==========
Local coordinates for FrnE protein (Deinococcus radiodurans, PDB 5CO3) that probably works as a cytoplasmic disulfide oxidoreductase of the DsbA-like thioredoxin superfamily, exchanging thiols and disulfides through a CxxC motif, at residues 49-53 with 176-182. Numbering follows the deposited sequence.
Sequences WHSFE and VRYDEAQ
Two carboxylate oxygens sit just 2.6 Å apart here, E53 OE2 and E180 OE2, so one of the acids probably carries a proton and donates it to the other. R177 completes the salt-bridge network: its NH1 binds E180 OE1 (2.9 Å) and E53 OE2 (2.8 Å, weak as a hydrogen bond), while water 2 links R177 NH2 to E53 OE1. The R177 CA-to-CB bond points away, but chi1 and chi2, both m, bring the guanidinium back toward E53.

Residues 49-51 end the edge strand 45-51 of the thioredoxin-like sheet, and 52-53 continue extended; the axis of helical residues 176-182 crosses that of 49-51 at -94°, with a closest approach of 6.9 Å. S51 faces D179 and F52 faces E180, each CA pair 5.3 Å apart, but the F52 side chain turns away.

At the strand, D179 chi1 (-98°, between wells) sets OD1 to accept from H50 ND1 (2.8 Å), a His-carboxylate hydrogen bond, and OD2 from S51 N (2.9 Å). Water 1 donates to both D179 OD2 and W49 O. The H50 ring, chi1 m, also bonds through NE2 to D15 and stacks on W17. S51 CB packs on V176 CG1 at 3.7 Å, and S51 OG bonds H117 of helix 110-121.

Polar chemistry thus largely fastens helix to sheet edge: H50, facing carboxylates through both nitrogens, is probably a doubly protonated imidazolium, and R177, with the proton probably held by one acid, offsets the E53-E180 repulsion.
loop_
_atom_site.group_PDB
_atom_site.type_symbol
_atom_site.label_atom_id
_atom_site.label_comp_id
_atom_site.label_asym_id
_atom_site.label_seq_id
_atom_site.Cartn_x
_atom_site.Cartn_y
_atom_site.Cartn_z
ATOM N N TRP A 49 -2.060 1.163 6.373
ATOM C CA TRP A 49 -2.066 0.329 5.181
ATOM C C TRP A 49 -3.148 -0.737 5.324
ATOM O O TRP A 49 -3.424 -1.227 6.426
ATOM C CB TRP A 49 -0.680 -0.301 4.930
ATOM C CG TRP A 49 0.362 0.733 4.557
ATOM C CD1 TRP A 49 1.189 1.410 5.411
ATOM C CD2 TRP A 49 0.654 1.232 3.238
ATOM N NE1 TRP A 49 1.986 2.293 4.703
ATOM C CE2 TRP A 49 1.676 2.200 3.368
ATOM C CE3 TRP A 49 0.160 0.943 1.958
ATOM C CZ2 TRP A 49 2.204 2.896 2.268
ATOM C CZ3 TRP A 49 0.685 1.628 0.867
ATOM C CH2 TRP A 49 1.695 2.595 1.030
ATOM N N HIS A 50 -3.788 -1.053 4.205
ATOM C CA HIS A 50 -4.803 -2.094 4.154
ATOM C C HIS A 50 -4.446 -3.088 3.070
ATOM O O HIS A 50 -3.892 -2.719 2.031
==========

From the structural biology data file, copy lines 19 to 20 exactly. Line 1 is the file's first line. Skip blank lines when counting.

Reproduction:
ATOM C C TRP A 49 -3.148 -0.737 5.324
ATOM O O TRP A 49 -3.424 -1.227 6.426